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Master of Malt Blog

Tag: books

When All is Said: A novel told through whiskey

As you may have already guessed, we love whiskey at Master of Malt. We also love reading, that is why we’re head-over-heels with When All is Said, a novel told…

As you may have already guessed, we love whiskey at Master of Malt. We also love reading, that is why we’re head-over-heels with When All is Said, a novel told through Irish whiskey.

When All is Said is Anne Griffin’s debut, but it reads like the work of a master storyteller. No surprise then that it’s been selling like hot cakes in Britain and Ireland (where it was a number one bestseller), and picking up great reviews. Master of Malt has been conducting whiskey tastings at some of her talks, including one at Waterstones Covent Garden, where Griffin used to work. Before the event started, she told us a bit about the inspiration for the book:

“It must have been July of 2014, I happened into a bar in Mayo and here was an old gent standing there having a pint. He came over to talk to us. He said, ‘you know I used to work here when I was a boy’, and then he said the most amazing thing as he walked away, he said, ‘I’m not going to see the morning’. But he was gone before I could pull him back say ‘so exactly what does that mean?!’ What a statement! The next day that sentence stayed in my head and the idea of Maurice Hannigan, this fictional character sitting at a bar, to drink five toasts to the most five most important people in his life, came to me. And that’s where it all started.”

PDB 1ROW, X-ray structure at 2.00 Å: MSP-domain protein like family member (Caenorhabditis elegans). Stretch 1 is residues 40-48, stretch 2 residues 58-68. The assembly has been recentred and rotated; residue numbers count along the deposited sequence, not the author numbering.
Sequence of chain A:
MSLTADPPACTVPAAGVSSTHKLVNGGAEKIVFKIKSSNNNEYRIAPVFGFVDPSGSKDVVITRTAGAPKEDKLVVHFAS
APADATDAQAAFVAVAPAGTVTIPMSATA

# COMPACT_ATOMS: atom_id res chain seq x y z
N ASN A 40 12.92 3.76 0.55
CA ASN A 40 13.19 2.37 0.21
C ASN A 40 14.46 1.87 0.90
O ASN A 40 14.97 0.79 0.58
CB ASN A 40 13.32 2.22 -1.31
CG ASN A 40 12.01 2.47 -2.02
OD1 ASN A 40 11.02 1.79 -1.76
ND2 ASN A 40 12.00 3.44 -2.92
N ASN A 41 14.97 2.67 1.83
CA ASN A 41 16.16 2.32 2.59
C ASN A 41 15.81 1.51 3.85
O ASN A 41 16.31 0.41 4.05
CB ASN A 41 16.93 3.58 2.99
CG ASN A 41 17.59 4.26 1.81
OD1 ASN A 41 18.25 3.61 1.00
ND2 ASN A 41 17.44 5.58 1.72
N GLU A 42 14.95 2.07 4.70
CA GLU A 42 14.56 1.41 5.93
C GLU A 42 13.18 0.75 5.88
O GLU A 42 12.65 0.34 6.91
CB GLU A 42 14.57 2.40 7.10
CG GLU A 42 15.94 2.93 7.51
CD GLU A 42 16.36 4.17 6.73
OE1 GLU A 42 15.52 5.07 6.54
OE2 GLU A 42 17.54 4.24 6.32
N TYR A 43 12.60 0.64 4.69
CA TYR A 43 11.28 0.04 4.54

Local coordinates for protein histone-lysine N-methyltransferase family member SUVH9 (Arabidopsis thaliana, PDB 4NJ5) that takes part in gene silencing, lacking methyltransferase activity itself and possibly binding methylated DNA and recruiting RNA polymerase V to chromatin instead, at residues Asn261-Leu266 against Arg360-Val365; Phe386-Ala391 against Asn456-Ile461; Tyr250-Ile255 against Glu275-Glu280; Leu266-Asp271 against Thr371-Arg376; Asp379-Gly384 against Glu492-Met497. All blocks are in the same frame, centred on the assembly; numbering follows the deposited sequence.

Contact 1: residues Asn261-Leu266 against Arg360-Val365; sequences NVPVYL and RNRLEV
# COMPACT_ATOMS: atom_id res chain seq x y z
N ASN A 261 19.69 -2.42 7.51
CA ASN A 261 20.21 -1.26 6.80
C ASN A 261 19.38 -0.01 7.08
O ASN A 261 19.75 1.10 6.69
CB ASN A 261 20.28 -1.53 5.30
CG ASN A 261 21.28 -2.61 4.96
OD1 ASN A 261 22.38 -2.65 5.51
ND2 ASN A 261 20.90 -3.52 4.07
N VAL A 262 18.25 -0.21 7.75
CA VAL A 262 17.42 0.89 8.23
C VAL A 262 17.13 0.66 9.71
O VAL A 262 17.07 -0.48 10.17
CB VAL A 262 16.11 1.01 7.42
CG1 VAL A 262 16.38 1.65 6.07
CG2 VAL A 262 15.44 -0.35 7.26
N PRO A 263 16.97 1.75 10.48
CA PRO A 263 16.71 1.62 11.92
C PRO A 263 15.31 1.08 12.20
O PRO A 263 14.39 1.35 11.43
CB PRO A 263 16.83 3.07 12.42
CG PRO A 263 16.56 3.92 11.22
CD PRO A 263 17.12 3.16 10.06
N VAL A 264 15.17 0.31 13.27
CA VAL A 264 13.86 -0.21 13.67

Midleton whiskey

Midleton Very Rare – so rare that we have sold out

Over the course of the evening, he has a few drinks, and he tells us his whole life. The three whiskeys he consumes are Bushmills to his daughter Molly, Jefferson’s Bourbon to his son in America, and finally something old and rare from Midleton to his long-suffering wife Sadie. He also drinks a bottle of stout to his brother Tony and one to his sister-in-law Noreen. We learn about his upbringing in poverty in Ireland, working in service for the brutal local landowners, his marriage, and children. There’s skulduggery involving a rare gold sovereign, family revelations and more than a little tragedy.

When All Is Said

Fiction chart-topper, When All Is Said

Hannigan is not always a likeable man. He can be stubborn, mean and greedy. As a boy, he grew up with nothing and gradually became the richest man in the area, but this success came at the expense of personal relationships. It’s a story about regret: that evening, Hannigan says all the things he should have said in person to the people he is addressing. I read much of it on the plane back from Dublin and found myself welling up more than a few times (though apparently altitude makes people emotional). Reading When All is Said is like meeting an interesting, engaging, amusing and occasionally maddening man in the pub, and listening to his life story. There’s something very believable about this reticent man opening up over a few drinks. This quote from the book, sums him up: